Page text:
With the advance of imaging technology, digital pathology imaging of tumor tissue slides is becoming a routine clinical procedure for cancer diagnosis. This process produces massive imaging data that capture histological details in high resolution. Recent developments in deep-learning methods have enabled us to identify and classify individual cells from digital pathology images at large scale. Reliable statistical approaches to model the spatial pattern of cells can provide new insight into tumor progression and shed light on the biological mechanisms of cancer. We consider the problem of modeling spatial correlations among three commonly seen cells observed in tumor pathology images. A novel geostatistical marking model with interpretable underlying parameters is proposed in a Bayesian framework. We use auxiliary variable MCMC algorithms to sample from the posterior distribution with an intractable normalizing constant. We demonstrate how this model-based analysis can lead to sharper inferences than ordinary exploratory analyses, by means of application to three benchmark datasets and a case study on the pathology images of $188$ lung cancer patients. The case study shows that the spatial correlation between tumor and stromal cells predicts patient prognosis. This statistical methodology not only presents a new model for characterizing spatial correlations in a multitype spatial point pattern conditioning on the locations of the points, but also provides a new perspective for understanding the role of cell–cell interactions in cancer progression.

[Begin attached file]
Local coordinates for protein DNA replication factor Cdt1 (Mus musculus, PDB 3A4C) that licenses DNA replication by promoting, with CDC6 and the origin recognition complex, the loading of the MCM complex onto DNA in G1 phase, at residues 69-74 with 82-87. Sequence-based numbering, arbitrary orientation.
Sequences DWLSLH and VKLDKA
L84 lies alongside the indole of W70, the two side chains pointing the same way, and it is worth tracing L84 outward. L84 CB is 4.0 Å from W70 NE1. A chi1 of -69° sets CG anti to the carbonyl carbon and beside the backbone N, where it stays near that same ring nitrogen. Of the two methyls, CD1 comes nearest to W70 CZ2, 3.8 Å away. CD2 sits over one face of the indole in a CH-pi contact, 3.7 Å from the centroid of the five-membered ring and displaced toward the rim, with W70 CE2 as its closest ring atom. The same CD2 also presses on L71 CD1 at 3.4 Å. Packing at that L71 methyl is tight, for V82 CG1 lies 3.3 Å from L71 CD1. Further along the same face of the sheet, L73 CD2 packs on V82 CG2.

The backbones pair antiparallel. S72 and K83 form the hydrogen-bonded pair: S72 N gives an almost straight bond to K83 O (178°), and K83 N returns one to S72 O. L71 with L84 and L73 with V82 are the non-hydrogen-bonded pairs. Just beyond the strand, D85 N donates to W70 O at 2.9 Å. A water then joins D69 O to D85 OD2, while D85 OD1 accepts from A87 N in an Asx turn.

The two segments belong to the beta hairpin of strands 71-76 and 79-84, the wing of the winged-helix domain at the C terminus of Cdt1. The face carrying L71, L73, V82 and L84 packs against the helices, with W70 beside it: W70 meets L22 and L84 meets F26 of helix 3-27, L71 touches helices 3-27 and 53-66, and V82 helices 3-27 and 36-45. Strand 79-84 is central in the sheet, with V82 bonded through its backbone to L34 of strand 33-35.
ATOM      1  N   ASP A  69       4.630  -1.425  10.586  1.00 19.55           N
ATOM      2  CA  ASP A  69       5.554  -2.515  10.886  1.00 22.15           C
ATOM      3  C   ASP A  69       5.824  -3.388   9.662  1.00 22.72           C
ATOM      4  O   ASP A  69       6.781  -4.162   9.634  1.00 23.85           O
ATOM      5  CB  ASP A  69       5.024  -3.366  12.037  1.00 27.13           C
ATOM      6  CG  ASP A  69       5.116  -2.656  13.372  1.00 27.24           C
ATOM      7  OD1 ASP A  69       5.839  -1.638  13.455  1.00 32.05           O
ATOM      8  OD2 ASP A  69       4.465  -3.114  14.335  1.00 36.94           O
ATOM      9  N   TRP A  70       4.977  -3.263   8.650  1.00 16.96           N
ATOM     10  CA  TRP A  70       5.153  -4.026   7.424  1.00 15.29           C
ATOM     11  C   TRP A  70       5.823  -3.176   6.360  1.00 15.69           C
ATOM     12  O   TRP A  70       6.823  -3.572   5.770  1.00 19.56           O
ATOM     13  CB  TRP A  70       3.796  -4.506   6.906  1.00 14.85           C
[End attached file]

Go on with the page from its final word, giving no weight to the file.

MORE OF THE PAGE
"A Bayesian mark interaction model for analysis of tumor pathology images." Ann. Appl. Stat. 13 (3) 1708 - 1732, September 2019. https://doi.org/10.1214/19-AOAS1254